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Donkeyman
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06-10-2019, 07:31 PM
31

Re: Ice melting / Fly infestations?

Originally Posted by Surfermom ->
As I was just emptying the clothes dryer these thoughts came to me:

What if we thought about our participation in curbing anthropogenic climate change in the same way we approach car safety?

Every time we get in a car, we put on our seatbelts. Further, most of us drive safely, and we make sure are cars are in safe operating condition.

We don't plan to get into a serious car accident and there is no guarantee we will involved in one, but the probability is out there. We wear our seatbelts because we know that the laws of physics are against us and there is plenty of data out there that reports that accidents could happen. None of us are walking around with those statistics in our heads; we have just accumulated that understanding through the news, photos, and anecdotes from people we know.

One of us not wearing a seatbelt will not make a difference to the overall statistics in regards to deaths and serious injuries. However, as we have all begun to wear them, and through demand require improved safety design in all cars those numbers (as a percent of population) have dropped significantly.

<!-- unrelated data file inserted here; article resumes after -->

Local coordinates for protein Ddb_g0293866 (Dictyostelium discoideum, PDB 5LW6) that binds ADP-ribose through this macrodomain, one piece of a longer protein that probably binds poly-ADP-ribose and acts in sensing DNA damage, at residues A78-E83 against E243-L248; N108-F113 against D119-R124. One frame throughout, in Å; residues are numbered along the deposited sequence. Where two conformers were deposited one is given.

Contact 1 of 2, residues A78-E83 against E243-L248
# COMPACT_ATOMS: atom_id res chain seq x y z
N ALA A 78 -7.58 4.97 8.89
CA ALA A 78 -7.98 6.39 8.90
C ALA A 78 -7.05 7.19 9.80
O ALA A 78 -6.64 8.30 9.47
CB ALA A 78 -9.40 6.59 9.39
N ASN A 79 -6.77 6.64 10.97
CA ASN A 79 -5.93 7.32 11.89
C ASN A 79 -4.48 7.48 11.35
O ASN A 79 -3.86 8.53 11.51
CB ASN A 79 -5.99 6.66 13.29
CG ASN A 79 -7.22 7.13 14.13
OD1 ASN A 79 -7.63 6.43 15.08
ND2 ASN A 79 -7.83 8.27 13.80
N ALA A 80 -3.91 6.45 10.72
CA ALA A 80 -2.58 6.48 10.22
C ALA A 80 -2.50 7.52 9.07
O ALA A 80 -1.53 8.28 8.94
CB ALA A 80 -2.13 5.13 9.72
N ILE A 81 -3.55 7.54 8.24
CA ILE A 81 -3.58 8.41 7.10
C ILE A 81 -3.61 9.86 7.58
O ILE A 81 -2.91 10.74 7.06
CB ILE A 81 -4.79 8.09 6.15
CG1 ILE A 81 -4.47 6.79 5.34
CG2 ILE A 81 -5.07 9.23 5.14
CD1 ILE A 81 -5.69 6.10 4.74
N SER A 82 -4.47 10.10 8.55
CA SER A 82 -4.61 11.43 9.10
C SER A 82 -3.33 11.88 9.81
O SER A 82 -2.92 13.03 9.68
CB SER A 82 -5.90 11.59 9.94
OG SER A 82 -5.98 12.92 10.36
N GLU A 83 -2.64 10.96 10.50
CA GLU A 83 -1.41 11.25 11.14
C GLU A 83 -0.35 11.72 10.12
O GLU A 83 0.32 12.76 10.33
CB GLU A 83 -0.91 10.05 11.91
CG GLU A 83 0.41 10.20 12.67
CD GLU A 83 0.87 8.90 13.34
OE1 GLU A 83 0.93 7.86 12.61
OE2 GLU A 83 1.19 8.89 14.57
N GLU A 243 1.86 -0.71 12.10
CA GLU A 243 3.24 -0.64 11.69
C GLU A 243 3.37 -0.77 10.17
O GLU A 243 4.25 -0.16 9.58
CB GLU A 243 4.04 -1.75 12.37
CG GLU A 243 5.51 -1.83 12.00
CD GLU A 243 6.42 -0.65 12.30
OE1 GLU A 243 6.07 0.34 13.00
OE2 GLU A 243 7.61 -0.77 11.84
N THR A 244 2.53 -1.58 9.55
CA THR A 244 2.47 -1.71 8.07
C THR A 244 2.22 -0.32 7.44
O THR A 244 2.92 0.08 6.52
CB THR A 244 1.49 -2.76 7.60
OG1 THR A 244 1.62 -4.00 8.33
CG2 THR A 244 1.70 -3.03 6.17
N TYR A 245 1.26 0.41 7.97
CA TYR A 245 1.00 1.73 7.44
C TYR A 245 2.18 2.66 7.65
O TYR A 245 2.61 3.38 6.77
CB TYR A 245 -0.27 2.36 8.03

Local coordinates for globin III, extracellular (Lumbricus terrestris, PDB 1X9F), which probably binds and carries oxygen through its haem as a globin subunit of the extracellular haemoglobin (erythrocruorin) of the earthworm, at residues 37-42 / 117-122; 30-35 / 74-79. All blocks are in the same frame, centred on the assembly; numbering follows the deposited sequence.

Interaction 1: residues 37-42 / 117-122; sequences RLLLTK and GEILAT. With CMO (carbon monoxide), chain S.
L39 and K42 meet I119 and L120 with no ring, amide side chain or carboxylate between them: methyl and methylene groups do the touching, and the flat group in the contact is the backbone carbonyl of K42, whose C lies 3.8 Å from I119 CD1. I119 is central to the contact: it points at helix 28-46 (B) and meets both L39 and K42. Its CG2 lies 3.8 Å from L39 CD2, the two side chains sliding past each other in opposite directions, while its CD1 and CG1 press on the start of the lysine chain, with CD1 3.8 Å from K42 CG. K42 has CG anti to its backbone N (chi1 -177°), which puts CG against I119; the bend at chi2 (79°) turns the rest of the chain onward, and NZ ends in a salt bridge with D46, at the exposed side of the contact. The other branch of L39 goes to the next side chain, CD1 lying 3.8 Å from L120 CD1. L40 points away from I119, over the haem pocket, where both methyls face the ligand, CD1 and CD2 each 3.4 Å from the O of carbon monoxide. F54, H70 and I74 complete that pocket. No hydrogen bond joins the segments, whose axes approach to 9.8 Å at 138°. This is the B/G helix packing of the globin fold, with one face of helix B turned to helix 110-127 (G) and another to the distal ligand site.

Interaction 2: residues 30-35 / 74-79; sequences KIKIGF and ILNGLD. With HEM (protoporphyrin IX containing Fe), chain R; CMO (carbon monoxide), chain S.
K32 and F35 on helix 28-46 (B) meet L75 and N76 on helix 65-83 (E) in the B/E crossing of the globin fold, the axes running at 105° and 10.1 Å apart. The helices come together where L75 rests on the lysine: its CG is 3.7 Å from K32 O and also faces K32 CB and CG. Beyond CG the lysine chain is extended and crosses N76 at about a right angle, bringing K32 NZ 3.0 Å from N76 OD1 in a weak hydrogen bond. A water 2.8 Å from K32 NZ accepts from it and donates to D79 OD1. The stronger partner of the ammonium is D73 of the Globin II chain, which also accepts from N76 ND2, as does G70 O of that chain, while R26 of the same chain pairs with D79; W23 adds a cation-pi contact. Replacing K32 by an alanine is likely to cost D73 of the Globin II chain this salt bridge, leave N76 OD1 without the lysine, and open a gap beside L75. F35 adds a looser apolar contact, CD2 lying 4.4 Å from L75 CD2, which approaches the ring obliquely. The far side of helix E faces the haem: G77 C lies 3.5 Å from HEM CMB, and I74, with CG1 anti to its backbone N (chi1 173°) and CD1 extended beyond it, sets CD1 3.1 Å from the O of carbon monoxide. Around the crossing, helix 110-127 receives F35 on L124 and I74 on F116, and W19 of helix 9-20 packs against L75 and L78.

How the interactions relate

This could be a good analogy for anthropogenic climate change. Just like we can never completely stop the deaths and injuries associated with driving (or eliminate the laws of physics that can sometime hurt us), we can bet on curbing the effects.

More, we have collectively decided that the potential wasted cost of seatbelts and safety design is worth the risk of never getting in an accident. When we get in our cars, we take the conservative approach to the potential of harm, by putting on our seatbelts, driving safely, and maintaining safe cars. With micro changes in our behavior, we have reduced the potential for harm on a macro scale.

Why wouldn't we make a few changes in our behavior (not to say that we aren't already) not to do the same when it comes to climate? Even if the models, data, and scientists are wrong, isn't it worth the cost and effort - even if macro climate change is outside of our ability to affect it in any way?

I'm glad my dad always told me to put on my seatbelt and more clothes on the line.
I was going to ask you why you use a clothes dryer in Florida SM?
But you have pre-empted me?
I think you are correct that if every individual made small changes
then meaningful changes can be made on a number of issues?
The hole in the ozone layer is a good example of that allthough it
is not certain that it was the banning of flourocarbons caused the
decrease in the size of the hole, it proved that public perception
could influence commercial and political decisions?

Regards Donkeyman!
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Donkeyman
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06-10-2019, 07:37 PM
32

Re: Ice melting / Fly infestations?

Originally Posted by OldGreyFox ->